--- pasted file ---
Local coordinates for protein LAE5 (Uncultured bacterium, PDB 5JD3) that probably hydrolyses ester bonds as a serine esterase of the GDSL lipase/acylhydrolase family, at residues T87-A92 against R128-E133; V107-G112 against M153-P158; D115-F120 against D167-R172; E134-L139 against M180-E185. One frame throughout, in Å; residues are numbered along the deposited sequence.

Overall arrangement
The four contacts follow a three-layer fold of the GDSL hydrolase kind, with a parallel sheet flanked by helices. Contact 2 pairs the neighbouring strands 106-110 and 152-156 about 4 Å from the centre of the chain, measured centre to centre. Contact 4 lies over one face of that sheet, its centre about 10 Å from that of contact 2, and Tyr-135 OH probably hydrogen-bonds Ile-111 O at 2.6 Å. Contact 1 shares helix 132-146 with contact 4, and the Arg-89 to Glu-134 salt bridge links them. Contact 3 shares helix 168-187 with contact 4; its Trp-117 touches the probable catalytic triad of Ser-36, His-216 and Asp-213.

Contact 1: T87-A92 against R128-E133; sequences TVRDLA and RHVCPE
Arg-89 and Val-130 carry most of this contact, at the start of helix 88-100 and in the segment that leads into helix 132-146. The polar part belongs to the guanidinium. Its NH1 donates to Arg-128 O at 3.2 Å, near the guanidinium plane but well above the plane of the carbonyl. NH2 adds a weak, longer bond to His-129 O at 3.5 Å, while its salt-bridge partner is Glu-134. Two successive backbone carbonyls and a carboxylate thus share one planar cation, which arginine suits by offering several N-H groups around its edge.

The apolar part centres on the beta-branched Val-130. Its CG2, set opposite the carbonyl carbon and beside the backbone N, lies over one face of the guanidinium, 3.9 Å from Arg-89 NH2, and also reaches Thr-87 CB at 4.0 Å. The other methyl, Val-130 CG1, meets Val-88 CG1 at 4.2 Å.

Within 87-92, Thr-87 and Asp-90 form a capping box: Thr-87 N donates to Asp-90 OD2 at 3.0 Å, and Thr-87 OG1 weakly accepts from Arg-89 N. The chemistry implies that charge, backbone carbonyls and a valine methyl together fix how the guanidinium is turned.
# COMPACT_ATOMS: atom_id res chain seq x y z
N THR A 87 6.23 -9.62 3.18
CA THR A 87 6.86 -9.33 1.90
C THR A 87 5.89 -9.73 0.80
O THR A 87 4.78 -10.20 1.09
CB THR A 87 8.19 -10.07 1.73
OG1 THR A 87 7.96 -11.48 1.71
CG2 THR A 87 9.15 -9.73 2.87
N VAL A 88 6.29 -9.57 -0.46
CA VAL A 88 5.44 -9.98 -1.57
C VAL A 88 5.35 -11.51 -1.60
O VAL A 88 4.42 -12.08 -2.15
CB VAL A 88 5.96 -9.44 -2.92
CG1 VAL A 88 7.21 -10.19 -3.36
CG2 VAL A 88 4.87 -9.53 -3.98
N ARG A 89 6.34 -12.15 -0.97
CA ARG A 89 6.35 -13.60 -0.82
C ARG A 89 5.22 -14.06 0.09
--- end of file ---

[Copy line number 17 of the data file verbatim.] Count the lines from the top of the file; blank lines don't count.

CA VAL A 88 5.44 -9.98 -1.57